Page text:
Gauss's inequality

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In probability theory, Gauss's inequality (or the Gauss inequality) gives an upper bound on the probability that a unimodal random variable lies more than any given distance from its mode.

Let X be a unimodal random variable with mode m, and let τ 2 be the expected value of (X − m)2. (τ 2 can also be expressed as (μ − m)2 + σ 2, where μ and σ are the mean and standard deviation of X.) Then for any positive value of k,

${\displaystyle \Pr(\mid X-m\mid >k)\leq {\begin{cases}\left({\frac {2\tau }{3k}}\right)^{2}&{\text{if }}k\geq {\frac {2\tau }{\sqrt {3}}}\\[6pt]1-{\frac {k}{\tau {\sqrt {3}}}}&{\text{if }}0\leq k\leq {\frac {2\tau }{\sqrt {3}}}.\end{cases}}}$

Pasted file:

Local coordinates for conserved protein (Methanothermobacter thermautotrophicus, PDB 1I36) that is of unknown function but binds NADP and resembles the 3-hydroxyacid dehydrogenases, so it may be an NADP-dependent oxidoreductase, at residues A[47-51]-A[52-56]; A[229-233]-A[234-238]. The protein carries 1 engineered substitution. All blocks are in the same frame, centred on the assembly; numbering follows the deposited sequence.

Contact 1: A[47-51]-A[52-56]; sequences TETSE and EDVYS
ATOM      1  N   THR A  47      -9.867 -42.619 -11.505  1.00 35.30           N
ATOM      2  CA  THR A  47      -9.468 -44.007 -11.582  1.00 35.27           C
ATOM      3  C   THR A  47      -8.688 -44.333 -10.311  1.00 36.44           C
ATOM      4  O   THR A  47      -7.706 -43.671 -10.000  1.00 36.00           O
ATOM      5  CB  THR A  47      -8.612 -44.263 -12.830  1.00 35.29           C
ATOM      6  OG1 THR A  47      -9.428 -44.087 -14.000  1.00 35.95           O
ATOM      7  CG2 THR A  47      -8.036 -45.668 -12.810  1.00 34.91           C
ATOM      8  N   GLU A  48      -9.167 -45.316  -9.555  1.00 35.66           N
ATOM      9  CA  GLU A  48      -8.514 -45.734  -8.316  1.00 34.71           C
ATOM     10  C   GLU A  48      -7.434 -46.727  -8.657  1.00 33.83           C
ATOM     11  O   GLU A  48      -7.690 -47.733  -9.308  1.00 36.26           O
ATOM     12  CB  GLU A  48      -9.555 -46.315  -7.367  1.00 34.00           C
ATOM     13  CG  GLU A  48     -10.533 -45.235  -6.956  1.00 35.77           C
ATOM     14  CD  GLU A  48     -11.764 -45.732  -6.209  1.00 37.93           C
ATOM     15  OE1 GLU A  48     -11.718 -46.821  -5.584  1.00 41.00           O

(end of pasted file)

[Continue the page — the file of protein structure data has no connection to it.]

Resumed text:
The theorem was first proved by Carl Friedrich Gauss in 1823.

References

• Gauss, C. F. (1823). "Theoria Combinationis Observationum Erroribus Minimis Obnoxiae, Pars Prior". Commentationes Societatis Regiae Scientiarum Gottingensis Recentiores. 5.
• Upton, Graham; Cook, Ian (2008). "Gauss inequality". A Dictionary of Statistics. Oxford University Press.
• Sellke, T.M.; Sellke, S.H. (1997). "Chebyshev inequalities for unimodal distributions". American Statistician. American Statistical Association. 51 (1): 34–40. doi:10.2307/2684690. JSTOR 2684690.
• Pukelsheim, F. (1994). "The Three Sigma Rule". American Statistician. American Statistical Association. 48 (2): 88–91. doi:10.2307/2684253. JSTOR 2684253.